“We were looking for DNA evidence, and that stuff’s done anytime we have a victim like that,” said Kirk. “All of our sexual assault cases, we take them to a forensic nurse in Fort Wayne. “
The victim is an adult, and was described as "mentally capable, but physically challenged."
“We’re just sickened by this,” said Heartland Ambulance Services Owner Ken Jackson. “He hasn’t been with our company long. He was a really ideal employee; always on time, we never had any problem with him. He’s done an exceptional job, and I’m just flabbergasted.”
by Emily Armentrout
Wabash Family Medicine at Wabash County Hospital recently welcomed Dr. Jamie Broekhuizen, D.O. to their practice.
Dr. Broekhuizen has been in practice for the past six years in Michigan and Illinois. She is a family physician who studied at Grand Valley State University in Allendale, Mich., followed by med school at Lake Erie College of Osteopathic Medicine in Erie, Penn. Dr. Broekhuizen did her rotations outside of Detroit before completing her residency in Kalamazoo, Mich.
Dr. Broekhuizen has five children and resides in Fort Wayne with her family. “I like working in smaller communities. I’ve always worked in Michigan or Illinois and they were all kind of small, farming communities,” Dr. Broekhuizen told The Paper. “The opportunity arose to come here, so I did.”
Dr. Broekhuizen is currently taking new patients at Wabash Family Medicine, located in the basement of Wabash County Hospital. “I am taking new patients. People can call the office and they will receive a packet to fill out. I also offer a 15-minute meet and greet appointment for people who might like to meet me first. I won’t give them any medical advice; there’s no prescriptions written but they can come in and talk to me to see if it might be a good fit for them,” said Dr. Broekhuizen.
If you are interested in meeting with Dr. Broekhuizen, you can contact her office at 260-569-2302.
The Wabash Kiwanis Club has named Judy Ward as its 2013-2014 Kiwanian of the Year.
The announcement came at the club’s weekly meeting on Tuesday, September 30th. Outgoing club president Ware Wimberly said “Judy has been a great servant of the children of this community, both through the Kiwanis Club as well as the many other organizations she’s involved with.”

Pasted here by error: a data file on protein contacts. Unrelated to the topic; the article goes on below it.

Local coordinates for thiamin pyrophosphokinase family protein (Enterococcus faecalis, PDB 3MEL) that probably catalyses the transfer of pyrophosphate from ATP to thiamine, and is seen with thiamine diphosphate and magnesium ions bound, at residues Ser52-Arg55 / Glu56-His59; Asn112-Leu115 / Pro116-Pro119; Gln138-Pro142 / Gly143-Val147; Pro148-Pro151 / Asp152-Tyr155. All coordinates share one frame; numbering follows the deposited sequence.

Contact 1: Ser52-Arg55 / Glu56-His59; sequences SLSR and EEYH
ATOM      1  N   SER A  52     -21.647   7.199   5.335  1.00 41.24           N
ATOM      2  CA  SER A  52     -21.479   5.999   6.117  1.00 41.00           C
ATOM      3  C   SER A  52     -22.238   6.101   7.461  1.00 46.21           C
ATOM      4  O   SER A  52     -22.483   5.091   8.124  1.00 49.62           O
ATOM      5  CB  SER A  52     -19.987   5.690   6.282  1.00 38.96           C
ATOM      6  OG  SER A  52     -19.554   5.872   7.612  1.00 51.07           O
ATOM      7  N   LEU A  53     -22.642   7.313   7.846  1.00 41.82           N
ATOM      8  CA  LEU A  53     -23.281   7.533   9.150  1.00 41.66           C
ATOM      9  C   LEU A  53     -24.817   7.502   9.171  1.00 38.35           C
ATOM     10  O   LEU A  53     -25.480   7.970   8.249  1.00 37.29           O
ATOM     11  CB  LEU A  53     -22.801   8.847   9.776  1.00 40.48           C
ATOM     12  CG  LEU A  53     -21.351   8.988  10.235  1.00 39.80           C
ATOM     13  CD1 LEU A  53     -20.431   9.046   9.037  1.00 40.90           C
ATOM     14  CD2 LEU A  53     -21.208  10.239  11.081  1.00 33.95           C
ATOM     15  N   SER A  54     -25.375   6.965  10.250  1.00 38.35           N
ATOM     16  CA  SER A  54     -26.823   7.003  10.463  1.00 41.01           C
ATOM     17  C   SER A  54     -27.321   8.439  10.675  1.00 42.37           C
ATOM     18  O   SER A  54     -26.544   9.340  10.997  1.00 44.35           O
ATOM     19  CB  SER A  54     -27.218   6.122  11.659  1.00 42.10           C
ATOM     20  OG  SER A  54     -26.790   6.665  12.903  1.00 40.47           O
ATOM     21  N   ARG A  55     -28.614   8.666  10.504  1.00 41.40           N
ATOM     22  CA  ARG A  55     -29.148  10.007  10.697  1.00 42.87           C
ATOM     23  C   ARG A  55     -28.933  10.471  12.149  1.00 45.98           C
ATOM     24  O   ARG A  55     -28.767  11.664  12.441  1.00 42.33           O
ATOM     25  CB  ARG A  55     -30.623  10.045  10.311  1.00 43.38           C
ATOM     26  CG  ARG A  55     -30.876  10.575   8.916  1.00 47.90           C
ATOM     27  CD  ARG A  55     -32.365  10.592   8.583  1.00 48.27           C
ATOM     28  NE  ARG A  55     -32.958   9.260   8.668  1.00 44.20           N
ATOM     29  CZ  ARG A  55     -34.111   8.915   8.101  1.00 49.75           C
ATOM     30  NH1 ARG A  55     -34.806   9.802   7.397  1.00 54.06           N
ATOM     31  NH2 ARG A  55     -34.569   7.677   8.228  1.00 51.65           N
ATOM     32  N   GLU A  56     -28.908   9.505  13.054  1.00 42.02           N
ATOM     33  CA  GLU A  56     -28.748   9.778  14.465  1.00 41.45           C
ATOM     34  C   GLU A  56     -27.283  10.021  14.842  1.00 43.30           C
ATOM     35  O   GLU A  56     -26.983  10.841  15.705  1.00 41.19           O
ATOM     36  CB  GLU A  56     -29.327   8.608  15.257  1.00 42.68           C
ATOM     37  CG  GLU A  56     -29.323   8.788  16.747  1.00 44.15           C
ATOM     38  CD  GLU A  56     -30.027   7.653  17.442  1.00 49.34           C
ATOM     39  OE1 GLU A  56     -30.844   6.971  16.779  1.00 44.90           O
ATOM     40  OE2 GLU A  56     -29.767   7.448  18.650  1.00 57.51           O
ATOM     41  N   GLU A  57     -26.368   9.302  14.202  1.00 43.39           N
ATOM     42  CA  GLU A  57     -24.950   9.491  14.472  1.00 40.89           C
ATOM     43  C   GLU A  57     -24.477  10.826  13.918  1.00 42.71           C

Originally from Brazil, Indiana, Ward taught elementary music in Wabash for 40 years before her retirement three years ago. She is actively involved in the community, as the coordinator for the Visual and Performing Arts programs for Wabash County. She has also been the Wabash director for FAME (Foundation for Art and Music in Education), which presents multicultural programs with a one-day festival each spring.
“Judy is a great choice for Kiwanian of the Year,” said incoming club president Jordan Tandy. “She does so many great things for our club, including a lot of behind the scenes things that she doesn’t always get credit for. She is truly deserving.”
Ward is also the music director at the Wabash Christian Church. She is a board member of the Wabash Area Community Theater and the Wabash Unit of the Indianapolis Symphony Orchestra Association. She is a member of Tri Kappa, Delta Kappa Gamma teacher honor society, Sigma Alpha Iota international music fraternity, and the Wabash Retired Teachers Association.
Her son Ed Norris resides with his wife Angellyn and their three children in Fishers.
by Emily Armentrout
Every year the Wabash Historical Museum holds their annual campaign to raise funds to operate the museum. As their fall campaign kicks off, the museum is not only looking to raise funds for the day-to-day operations but they are looking to add two new exhibits for the community to enjoy. They will be adding an education center and a National Science Foundation exhibit.